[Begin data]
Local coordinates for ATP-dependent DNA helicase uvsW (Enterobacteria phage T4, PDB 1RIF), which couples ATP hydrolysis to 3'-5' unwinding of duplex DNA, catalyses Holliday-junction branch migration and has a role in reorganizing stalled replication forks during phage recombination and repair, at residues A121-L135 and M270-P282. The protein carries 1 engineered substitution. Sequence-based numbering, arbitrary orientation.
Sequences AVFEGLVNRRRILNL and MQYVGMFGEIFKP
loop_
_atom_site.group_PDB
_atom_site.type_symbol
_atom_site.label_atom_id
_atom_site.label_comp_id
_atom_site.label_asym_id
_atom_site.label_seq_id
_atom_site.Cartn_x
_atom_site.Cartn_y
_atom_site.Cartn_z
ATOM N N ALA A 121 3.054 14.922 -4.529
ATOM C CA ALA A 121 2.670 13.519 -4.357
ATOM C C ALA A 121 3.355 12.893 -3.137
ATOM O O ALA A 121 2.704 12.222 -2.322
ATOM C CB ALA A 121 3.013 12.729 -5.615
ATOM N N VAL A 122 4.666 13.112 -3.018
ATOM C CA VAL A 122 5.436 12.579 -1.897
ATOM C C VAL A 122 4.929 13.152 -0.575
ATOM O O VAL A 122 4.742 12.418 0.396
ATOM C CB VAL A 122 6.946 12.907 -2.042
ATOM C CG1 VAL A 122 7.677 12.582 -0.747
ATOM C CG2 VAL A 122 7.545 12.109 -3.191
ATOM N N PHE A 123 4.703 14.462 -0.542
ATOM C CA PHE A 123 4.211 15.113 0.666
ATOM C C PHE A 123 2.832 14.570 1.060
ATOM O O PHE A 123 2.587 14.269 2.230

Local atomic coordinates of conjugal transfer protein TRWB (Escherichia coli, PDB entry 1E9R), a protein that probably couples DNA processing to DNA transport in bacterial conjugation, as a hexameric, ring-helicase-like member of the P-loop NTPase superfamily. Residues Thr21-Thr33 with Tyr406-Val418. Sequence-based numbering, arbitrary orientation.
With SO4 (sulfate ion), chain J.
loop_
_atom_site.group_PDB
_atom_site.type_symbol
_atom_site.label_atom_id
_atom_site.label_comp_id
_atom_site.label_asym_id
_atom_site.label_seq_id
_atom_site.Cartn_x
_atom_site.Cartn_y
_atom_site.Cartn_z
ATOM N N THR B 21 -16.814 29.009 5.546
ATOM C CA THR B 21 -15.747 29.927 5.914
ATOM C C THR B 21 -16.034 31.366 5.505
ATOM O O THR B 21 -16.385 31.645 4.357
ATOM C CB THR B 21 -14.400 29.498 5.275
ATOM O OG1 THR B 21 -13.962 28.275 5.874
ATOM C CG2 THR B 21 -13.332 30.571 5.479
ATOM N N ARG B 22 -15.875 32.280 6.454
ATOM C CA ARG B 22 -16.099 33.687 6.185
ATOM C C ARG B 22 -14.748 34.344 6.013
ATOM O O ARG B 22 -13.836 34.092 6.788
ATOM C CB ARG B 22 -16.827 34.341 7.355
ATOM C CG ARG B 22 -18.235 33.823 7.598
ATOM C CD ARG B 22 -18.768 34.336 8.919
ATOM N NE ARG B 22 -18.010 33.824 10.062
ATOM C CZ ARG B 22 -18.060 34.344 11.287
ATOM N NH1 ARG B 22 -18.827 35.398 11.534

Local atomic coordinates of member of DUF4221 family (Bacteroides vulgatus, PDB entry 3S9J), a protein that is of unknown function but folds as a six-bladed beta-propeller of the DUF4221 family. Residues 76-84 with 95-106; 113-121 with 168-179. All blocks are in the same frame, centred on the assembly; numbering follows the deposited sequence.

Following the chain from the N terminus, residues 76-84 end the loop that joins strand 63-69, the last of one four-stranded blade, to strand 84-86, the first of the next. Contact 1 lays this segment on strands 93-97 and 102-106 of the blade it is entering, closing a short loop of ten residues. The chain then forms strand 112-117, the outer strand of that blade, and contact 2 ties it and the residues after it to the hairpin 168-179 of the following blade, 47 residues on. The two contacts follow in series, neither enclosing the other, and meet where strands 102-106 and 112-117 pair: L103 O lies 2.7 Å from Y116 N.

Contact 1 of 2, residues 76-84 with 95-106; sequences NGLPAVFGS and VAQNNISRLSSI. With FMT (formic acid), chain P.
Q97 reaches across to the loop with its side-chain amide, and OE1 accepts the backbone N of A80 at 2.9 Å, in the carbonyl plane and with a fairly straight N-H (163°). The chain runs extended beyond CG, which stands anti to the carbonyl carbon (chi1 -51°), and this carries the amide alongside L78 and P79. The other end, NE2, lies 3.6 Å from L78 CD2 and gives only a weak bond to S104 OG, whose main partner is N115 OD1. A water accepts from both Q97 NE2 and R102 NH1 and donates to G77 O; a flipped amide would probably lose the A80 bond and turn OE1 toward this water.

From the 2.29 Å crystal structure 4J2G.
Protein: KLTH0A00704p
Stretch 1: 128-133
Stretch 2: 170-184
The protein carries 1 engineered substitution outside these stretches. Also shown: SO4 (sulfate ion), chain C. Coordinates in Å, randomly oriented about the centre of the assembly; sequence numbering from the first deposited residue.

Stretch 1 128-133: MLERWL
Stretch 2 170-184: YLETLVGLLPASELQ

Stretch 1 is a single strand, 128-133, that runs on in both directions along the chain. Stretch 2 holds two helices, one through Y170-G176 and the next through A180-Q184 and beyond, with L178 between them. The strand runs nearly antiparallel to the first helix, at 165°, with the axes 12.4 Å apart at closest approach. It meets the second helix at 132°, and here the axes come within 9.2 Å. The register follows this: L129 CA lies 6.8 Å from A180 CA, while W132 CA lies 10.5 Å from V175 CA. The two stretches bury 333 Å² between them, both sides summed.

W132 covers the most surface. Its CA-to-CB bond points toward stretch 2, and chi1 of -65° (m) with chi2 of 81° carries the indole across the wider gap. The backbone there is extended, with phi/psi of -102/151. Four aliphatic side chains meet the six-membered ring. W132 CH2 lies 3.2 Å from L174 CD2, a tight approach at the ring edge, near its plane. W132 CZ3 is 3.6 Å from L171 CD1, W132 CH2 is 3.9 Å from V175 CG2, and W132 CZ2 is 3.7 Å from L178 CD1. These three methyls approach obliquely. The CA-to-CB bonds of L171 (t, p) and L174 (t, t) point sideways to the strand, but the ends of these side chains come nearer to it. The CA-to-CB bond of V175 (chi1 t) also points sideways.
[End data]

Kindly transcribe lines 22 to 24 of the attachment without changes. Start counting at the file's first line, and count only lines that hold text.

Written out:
ATOM C CB VAL A 122 6.946 12.907 -2.042
ATOM C CG1 VAL A 122 7.677 12.582 -0.747
ATOM C CG2 VAL A 122 7.545 12.109 -3.191